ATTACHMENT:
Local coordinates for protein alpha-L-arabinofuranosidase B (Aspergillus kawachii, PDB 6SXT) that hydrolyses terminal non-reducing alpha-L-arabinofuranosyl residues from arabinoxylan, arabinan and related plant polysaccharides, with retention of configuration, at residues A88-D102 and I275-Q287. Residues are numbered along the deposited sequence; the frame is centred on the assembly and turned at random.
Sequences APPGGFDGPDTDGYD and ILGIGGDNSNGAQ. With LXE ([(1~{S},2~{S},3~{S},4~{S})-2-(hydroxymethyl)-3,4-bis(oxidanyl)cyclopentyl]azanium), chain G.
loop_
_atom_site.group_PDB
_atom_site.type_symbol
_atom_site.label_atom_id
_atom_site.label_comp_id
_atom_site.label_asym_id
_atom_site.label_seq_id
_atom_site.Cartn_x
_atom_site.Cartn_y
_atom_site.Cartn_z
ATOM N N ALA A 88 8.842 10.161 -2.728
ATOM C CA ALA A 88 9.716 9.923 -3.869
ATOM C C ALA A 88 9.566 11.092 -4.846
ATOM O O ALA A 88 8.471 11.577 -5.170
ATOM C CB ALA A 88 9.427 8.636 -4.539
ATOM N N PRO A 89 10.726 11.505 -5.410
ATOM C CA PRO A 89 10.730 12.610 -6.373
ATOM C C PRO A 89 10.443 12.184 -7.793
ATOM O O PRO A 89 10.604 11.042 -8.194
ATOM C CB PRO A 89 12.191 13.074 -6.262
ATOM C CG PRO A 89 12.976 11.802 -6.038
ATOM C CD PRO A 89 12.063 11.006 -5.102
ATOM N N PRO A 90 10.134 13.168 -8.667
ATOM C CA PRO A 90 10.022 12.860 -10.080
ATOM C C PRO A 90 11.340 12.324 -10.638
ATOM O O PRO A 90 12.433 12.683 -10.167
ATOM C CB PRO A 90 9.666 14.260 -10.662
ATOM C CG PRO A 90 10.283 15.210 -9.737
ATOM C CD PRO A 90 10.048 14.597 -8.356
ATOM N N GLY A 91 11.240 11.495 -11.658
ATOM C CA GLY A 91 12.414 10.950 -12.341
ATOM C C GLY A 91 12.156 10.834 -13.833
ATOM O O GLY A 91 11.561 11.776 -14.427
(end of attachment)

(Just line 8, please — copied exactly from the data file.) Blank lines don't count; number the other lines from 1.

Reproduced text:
_atom_site.label_asym_id